Hunger inhibits negative associations to food but not auditory biases in attention

Lorenzo Stafford, G. Scheffler

Research output: Contribution to journalArticlepeer-review

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Abstract

Motivational state has been found to influence visual attentional bias and evaluation of food-related stimuli. The study here aimed to extend this research to investigate whether such biases are also evident in the auditory domain and whether motivational state is associated with changes in the implicit evaluation of food words. Thirty participants, randomly allocated to a pre-lunch or post-lunch condition completed a dichotic listening task (DLT) and implicit association test (IAT). For the IAT, participants in the pre-lunch group were slower to associate food with unpleasant words than the post-lunch group, but motivational state did not affect detection of food words in the DLT. These findings suggest that implicit attitudes toward food can vary with motivational state.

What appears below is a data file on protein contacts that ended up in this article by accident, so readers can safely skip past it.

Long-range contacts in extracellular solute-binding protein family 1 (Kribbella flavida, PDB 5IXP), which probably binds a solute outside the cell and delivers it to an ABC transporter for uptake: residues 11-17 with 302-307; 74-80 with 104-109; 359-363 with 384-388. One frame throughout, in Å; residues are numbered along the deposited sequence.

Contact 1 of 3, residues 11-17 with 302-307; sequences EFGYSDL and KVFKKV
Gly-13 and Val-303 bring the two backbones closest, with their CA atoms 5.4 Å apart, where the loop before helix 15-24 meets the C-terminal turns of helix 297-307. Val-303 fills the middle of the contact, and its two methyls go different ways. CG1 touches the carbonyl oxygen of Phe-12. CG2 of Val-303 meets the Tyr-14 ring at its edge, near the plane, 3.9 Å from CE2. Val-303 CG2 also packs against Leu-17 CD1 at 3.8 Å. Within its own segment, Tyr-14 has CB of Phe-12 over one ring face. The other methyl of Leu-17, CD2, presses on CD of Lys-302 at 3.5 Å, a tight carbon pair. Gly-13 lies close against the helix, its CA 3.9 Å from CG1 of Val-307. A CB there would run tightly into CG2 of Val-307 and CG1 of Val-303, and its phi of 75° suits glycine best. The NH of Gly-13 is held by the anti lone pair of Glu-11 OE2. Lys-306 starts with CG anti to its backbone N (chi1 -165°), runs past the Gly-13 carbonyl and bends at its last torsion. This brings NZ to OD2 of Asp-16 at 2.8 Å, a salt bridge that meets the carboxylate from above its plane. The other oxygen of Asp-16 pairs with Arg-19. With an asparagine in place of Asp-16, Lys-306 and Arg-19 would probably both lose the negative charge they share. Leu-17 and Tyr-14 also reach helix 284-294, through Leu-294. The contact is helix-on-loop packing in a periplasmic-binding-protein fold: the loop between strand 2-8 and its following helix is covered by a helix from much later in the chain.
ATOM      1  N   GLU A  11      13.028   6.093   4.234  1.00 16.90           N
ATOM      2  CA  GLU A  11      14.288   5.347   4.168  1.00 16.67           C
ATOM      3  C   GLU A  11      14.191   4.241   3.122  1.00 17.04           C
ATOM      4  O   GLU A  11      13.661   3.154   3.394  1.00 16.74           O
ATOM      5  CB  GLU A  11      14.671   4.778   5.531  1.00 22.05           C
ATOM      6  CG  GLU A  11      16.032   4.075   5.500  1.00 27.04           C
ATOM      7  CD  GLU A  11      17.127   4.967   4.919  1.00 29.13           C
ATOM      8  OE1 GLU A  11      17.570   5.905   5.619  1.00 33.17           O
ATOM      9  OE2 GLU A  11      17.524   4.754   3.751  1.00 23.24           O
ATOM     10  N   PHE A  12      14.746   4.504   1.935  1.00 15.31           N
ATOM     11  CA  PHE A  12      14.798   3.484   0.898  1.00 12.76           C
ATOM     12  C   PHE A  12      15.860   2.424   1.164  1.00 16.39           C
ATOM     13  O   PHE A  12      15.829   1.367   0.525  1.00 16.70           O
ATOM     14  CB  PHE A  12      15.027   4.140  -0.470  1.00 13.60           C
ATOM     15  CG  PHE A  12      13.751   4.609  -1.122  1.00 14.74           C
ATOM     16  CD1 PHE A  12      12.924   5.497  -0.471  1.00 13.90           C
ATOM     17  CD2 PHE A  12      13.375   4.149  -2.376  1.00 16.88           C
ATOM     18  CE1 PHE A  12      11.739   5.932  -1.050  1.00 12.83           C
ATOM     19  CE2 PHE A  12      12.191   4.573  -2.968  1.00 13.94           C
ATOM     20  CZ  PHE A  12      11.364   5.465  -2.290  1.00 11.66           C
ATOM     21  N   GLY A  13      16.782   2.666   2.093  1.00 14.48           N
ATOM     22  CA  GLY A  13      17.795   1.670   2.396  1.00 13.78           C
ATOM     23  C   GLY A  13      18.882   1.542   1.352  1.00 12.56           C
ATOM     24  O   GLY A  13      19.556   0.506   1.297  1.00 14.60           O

Original languageEnglish
Pages (from-to)731-734
Number of pages4
JournalAppetite
Volume51
Issue number3
Publication statusPublished - Nov 2008

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